A ministerial committee decided on Sunday that it will bring a controversial bill barring Palestinians from living with their spouses in Israel to a vote in the Knesset for a second time, despite not having the full backing of the coalition.
The government failed to muster the support in July to pass the amendment to the Citizenship Law, leading to its first expiration since its introduction in 2003 and embarrassing the new coalition in an early test.
The bill prevents Palestinians living in the West Bank or Gaza who marry Israeli citizens from living permanently in Israel with their spouses and denies them a path to citizenship.
On Sunday, Interior Minister Ayelet Shaked's proposal was approved by the Ministerial Committee on Legislation, and will now proceed to the Knesset with the support of the government.
However, Environmental Protection Minister Tamar Zandberg, Meretz’s representative on the committee, opposed the law, adding that her party will not support the amendment unless commitments made by the government about the law were honored.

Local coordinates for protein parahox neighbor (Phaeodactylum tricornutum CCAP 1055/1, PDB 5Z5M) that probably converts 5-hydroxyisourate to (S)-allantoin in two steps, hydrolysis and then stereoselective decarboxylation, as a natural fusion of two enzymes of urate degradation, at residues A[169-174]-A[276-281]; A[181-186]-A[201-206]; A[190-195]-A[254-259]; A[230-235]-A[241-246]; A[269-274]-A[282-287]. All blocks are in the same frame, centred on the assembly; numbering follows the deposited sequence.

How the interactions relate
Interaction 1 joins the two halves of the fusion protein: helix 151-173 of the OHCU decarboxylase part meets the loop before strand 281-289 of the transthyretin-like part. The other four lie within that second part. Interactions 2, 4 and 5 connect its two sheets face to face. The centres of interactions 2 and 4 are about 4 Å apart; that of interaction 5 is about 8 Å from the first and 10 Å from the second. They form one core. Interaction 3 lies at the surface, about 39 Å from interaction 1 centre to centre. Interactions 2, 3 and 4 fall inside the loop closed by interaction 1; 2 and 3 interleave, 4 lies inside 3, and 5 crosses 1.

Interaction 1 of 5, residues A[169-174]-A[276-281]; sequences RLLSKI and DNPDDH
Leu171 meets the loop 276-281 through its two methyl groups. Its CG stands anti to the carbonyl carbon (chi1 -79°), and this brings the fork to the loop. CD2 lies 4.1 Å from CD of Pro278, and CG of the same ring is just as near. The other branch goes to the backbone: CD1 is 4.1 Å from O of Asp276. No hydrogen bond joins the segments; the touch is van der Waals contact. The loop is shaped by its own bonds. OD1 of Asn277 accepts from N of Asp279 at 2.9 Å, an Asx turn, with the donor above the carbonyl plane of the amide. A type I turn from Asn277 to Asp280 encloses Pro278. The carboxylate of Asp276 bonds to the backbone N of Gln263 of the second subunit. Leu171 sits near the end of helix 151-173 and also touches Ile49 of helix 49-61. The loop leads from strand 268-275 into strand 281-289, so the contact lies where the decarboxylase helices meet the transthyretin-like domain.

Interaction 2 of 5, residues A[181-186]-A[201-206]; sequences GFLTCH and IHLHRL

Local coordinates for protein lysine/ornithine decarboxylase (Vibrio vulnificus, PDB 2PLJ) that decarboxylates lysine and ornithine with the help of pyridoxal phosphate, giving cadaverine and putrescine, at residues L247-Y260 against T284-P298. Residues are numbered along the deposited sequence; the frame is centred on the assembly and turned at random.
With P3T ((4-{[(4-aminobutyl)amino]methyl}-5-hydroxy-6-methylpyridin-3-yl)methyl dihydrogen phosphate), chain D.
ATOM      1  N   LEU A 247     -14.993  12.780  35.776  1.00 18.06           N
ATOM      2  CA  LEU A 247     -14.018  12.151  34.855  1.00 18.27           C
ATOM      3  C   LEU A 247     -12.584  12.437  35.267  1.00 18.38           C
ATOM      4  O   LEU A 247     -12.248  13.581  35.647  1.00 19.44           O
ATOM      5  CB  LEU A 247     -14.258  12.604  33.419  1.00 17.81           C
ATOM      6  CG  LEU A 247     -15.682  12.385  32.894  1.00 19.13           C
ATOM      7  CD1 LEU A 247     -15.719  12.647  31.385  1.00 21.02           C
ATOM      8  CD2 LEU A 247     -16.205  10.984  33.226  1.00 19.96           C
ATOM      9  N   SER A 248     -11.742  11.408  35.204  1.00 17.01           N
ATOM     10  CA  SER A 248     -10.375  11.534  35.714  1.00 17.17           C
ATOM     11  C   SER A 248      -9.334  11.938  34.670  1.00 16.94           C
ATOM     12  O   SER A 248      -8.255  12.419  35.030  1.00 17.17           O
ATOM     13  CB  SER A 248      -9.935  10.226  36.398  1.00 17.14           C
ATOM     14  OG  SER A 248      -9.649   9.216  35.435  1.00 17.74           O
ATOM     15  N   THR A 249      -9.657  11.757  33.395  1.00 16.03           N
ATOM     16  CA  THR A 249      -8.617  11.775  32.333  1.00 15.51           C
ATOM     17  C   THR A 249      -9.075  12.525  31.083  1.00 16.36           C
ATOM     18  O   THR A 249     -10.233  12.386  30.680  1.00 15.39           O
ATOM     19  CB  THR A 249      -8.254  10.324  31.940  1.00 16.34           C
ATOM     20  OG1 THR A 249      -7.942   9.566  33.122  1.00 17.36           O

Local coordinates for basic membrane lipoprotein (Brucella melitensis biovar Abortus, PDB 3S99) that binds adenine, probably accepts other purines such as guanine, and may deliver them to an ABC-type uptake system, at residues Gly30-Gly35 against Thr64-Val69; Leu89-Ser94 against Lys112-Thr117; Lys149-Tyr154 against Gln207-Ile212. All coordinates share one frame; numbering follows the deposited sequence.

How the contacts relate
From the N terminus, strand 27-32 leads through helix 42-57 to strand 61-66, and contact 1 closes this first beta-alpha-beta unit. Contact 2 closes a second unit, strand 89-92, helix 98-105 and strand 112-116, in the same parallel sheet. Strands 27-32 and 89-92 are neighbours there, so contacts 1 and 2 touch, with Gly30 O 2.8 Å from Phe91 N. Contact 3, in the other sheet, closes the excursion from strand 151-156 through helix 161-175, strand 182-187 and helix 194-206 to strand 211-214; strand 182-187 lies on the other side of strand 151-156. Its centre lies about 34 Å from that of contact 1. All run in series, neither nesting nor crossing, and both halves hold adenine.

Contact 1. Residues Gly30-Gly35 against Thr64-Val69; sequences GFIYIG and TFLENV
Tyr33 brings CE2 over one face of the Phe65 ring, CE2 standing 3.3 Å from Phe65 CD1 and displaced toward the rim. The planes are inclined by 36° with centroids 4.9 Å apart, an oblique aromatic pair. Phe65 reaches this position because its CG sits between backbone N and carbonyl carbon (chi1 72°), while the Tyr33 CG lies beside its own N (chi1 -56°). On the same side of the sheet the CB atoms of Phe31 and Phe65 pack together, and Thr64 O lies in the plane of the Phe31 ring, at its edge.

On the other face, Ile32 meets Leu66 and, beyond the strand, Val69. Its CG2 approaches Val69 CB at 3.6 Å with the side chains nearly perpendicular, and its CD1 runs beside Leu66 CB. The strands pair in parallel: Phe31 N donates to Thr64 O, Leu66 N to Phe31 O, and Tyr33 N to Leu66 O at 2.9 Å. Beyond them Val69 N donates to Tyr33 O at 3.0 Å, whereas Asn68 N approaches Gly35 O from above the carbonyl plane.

Meanwhile, Diaspora Affairs Minister Nachman Shai of the Labor Party abstained. The United Arab List also opposes the law, but the party does not have a representative on the committee because it has no ministers. At this stage, it is not clear whether the government has a majority in the Knesset to pass the amendment.
- The Tyranny of Ideology in Israel
- Will Defeat of Citizenship Law Bring Thousands of Palestinians to Israel?
- Explained: The Controversial Law That Endangers the New Israeli Government
Since the expiration of the amendment, Ayelet Shaked instructed the Population, Immigration and Border Authority in her ministry to continue to act as if the law was in place, amid a significant uptick in applications from Palestinian families.
On Monday last week, the State Prosecutor’s Office informed the Supreme Court that Shaked intends on completing the legislative process and passing the law this month, in response to an appeal filed by Palestinians and human rights organizations against the government – which continues to enforce a law that has expired.
The government said in its response that deputy attorney general Gil Limon recently held three discussions on the matter and the Justice Ministry is holding meetings to complete the writing of temporary policies and arrangements on the issue – until a new law is passed.
The state said that work on the temporary regulations is expected to be completed by January 16. In any case, Shaked has announced that she intends on passing the legislation within four weeks, it added.